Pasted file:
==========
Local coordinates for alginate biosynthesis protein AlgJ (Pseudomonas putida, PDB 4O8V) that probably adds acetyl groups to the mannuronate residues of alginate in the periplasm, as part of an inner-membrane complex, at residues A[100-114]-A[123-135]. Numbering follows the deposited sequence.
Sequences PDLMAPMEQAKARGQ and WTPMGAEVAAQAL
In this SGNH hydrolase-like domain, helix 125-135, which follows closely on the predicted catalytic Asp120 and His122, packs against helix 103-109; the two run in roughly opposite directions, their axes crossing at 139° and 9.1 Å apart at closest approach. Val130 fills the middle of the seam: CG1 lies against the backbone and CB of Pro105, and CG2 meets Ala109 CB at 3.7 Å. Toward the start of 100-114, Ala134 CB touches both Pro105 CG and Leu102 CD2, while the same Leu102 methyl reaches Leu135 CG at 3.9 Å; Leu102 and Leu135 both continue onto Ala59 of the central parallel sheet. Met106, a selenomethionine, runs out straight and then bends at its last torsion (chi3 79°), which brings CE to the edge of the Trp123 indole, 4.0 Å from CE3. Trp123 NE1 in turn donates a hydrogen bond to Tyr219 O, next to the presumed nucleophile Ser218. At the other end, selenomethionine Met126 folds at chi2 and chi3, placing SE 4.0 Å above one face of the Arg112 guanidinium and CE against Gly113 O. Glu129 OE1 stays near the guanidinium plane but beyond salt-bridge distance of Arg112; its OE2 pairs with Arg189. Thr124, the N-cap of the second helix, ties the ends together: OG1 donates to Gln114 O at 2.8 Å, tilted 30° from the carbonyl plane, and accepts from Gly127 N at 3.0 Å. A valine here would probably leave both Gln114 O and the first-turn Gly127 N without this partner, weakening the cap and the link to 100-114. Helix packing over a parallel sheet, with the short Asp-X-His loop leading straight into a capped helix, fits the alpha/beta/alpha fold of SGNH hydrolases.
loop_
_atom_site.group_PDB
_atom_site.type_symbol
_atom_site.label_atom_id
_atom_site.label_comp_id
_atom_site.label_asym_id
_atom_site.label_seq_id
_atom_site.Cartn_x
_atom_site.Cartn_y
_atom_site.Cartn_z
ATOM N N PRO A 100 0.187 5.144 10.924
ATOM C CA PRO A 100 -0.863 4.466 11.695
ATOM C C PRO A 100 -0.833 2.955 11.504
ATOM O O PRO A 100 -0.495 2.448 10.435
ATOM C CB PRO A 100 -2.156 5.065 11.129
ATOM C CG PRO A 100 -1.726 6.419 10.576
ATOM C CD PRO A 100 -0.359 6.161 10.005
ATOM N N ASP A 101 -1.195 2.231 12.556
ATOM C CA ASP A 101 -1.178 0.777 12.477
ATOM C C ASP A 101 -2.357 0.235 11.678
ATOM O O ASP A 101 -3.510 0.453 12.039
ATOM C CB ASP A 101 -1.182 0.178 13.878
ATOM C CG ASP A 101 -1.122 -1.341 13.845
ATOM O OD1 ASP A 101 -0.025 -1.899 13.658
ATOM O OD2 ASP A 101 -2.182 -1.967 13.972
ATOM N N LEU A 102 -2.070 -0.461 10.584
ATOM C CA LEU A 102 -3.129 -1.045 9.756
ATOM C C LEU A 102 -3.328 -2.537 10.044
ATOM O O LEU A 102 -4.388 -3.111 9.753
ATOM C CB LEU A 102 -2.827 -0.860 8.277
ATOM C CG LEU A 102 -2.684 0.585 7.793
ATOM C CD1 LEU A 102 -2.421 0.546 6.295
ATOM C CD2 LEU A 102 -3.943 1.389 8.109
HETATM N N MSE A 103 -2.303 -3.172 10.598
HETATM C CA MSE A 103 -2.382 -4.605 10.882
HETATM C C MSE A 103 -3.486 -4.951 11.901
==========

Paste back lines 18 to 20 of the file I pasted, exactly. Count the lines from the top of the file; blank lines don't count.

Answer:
ATOM C CB PRO A 100 -2.156 5.065 11.129
ATOM C CG PRO A 100 -1.726 6.419 10.576
ATOM C CD PRO A 100 -0.359 6.161 10.005